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Play The Game - Make Networking "Work" For Your Business

Career

How many times have you heard other Entrepreneurs talk about networking? It could be an event they attended last night, last week, online, offline…..it’s exhausting just listening to others discuss the topic, let alone doing it for your own Business! When it comes to marketing your Business, there is no one magical key that will make it work, you have to do a little bit of everything, including networking.


Everyone networks and sometimes, they don’t even know it. What exactly is networking, well there are tons of definitions and most of them are customized to sell someone’s product or service as it relates to networking.

But the plain definition is the exchange of information or services among individuals, groups, or institutions; specifically: the cultivation of productive relationships for employment or Business according to Webster’s Dictionary.

The keyword in that definition is productive, meaning it's working for both parties. That’s what this column will cover over the next few months. Some items you need to have in check before you start networking are:

Your Goals

What are your goals for networking, other than gaining more customers? Think about the other things you need in your Business, strategic partners, other services you need, when you have a need, you become a referral for someone else. How often do you want to network and how much time do you have. Like anything else worthwhile, this process takes time.

The Pitch

What do you want others to know about your Business? When you are asking for referrals, your needs will change as your Business progresses, so painting a picture for others to see is crucial to getting quality referrals. Keeping it fun and fresh.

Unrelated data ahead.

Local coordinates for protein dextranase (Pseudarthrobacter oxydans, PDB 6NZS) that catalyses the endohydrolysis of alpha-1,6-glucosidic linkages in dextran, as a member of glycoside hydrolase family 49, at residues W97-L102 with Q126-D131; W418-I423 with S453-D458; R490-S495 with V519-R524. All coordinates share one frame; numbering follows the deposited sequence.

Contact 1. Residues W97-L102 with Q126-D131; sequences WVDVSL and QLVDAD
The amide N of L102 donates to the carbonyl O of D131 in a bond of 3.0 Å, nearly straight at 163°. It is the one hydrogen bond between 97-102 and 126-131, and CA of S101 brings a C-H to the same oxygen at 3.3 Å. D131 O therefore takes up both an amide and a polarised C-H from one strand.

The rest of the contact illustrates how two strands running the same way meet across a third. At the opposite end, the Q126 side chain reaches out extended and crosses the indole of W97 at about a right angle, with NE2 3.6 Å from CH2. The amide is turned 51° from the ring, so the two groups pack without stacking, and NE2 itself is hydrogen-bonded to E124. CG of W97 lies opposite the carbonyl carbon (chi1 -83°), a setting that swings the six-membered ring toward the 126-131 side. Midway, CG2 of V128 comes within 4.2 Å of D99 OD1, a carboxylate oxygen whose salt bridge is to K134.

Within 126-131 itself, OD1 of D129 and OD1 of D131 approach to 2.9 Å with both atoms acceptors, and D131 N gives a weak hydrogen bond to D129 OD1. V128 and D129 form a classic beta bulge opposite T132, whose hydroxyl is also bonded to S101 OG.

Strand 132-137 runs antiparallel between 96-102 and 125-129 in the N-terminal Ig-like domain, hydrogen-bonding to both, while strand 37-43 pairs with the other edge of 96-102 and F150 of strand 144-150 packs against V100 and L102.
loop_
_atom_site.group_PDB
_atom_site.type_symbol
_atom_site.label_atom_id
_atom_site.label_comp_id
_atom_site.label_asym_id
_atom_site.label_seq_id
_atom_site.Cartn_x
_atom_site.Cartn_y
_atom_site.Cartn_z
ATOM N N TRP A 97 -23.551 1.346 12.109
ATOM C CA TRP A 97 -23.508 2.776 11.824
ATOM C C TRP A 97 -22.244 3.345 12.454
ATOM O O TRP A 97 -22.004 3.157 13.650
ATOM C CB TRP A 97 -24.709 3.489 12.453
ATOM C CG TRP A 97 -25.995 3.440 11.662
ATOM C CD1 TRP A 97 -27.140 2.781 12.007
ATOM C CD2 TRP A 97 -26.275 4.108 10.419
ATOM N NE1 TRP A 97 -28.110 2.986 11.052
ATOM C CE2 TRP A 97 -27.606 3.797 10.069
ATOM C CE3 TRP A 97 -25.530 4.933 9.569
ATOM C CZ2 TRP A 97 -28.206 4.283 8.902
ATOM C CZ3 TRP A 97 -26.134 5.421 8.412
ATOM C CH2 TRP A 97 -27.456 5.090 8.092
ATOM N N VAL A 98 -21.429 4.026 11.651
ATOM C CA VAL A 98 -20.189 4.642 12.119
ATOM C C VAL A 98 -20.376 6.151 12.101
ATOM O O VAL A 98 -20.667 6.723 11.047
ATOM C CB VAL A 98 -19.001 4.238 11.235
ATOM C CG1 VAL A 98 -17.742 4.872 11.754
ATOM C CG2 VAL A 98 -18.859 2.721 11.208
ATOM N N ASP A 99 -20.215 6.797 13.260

How You Plan to Build Relationships

Networking in a sense is helping others so listening is key to networking. Asking questions is the key to the networking kingdom, the more questions you ask of others, the better you will be able to help them and vice versa.

Where You Plan to Network

Chamber events, trade shows, women-only, most cities you can find events to attend for breakfast, lunch and after hours. Keep your networking efforts under control and yield the best results by creating a networking calendar.

"The richest people in the world look for and build networks, everyone else looks for work." -- Robert Kiyosaki

Integrating Networking Into Your Daily Life

Becoming a master connector will not only help others you do Business with but it will help you. Again, your needs are a referral for someone else, just like someone else’s need may be a referral for you.

Evaluation

Like any other marketing activity, you need to monitor your results. Make changes if necessary and always look to improve your results.

6min read
Health

What Sexual Abuse Survivors Want You to Know